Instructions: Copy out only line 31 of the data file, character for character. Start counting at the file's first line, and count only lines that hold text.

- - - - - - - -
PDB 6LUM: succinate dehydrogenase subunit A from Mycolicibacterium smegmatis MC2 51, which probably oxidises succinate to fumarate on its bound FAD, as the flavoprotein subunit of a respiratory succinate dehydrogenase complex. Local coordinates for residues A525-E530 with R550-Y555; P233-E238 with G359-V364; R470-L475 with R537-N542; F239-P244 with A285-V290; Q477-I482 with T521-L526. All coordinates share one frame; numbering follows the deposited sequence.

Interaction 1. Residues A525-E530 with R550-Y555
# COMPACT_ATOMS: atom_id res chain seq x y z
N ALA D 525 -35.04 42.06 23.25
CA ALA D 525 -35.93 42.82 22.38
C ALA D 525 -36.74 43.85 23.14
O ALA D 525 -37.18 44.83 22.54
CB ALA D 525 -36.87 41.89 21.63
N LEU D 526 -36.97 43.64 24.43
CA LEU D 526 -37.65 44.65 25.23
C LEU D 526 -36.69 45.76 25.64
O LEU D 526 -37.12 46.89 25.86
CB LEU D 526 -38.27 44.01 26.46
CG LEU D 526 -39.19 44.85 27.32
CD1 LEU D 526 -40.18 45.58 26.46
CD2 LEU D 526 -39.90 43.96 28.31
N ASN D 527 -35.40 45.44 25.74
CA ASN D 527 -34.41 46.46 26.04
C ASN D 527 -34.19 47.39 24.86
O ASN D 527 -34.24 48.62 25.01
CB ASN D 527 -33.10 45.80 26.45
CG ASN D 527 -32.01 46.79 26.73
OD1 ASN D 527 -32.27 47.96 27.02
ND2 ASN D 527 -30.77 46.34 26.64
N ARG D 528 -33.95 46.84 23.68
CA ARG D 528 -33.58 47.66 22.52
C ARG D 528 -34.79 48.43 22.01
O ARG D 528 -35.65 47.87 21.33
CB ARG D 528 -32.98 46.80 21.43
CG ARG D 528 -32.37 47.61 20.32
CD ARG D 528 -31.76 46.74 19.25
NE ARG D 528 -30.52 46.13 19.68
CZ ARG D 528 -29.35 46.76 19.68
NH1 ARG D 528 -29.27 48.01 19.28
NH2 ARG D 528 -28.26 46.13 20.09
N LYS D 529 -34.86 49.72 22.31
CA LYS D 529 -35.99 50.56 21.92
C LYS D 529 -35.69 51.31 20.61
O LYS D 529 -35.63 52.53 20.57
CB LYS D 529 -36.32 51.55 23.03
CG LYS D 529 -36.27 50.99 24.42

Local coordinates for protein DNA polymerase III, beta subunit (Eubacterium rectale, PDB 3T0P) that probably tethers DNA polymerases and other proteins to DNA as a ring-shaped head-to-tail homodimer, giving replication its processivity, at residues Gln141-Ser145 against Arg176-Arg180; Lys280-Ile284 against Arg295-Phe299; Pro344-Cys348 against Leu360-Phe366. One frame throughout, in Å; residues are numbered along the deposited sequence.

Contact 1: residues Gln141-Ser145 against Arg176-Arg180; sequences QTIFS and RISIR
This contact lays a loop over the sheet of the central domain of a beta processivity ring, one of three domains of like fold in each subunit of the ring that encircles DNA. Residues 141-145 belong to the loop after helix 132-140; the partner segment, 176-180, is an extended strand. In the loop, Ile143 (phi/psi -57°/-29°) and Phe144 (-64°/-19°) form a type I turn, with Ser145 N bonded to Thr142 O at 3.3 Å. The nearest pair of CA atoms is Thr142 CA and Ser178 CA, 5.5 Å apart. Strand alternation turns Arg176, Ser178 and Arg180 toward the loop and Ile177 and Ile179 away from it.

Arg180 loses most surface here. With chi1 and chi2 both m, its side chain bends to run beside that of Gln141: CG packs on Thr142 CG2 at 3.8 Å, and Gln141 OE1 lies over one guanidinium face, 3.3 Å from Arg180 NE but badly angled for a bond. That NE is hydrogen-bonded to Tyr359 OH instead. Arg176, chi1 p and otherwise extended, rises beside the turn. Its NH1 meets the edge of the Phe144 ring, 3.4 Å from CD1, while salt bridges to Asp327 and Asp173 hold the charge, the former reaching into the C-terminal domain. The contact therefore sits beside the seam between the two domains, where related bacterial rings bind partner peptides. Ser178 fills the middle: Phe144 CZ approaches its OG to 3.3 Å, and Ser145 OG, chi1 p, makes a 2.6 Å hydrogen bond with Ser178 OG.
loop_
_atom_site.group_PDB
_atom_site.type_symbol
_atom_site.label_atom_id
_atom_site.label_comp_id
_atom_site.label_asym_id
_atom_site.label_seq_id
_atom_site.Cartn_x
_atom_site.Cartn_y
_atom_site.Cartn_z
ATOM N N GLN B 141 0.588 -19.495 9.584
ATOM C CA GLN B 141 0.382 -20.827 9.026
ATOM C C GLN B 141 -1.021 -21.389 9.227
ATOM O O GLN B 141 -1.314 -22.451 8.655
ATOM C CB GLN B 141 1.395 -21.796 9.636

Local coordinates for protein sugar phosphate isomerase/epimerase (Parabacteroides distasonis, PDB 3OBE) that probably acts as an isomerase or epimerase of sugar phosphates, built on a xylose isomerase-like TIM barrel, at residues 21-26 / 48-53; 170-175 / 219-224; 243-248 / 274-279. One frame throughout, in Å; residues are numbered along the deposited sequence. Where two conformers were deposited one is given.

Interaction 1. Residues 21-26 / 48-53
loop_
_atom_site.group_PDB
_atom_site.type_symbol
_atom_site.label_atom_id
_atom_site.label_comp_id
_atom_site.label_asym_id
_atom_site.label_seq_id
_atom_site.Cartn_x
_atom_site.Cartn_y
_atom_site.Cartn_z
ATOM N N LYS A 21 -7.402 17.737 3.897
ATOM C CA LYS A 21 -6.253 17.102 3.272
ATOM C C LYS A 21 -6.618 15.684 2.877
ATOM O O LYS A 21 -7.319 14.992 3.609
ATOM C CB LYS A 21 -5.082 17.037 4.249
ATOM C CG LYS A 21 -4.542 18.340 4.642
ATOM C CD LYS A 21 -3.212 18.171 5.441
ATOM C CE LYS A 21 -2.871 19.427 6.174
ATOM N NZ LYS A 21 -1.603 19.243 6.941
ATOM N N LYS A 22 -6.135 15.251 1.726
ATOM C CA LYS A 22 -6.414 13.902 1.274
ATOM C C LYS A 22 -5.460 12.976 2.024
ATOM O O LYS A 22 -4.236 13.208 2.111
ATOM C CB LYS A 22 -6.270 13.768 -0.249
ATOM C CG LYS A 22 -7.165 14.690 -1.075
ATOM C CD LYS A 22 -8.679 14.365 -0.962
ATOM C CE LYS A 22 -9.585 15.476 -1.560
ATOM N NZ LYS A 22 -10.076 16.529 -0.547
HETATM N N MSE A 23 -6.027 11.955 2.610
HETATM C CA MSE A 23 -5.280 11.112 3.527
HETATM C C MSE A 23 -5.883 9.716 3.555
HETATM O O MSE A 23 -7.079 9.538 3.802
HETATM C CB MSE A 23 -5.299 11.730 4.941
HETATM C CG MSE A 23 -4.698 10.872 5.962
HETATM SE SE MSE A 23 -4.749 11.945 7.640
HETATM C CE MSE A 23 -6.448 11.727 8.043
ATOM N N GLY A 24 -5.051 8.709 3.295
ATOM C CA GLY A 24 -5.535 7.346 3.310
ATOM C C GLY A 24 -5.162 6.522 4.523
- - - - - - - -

CD ARG D 528 -31.76 46.74 19.25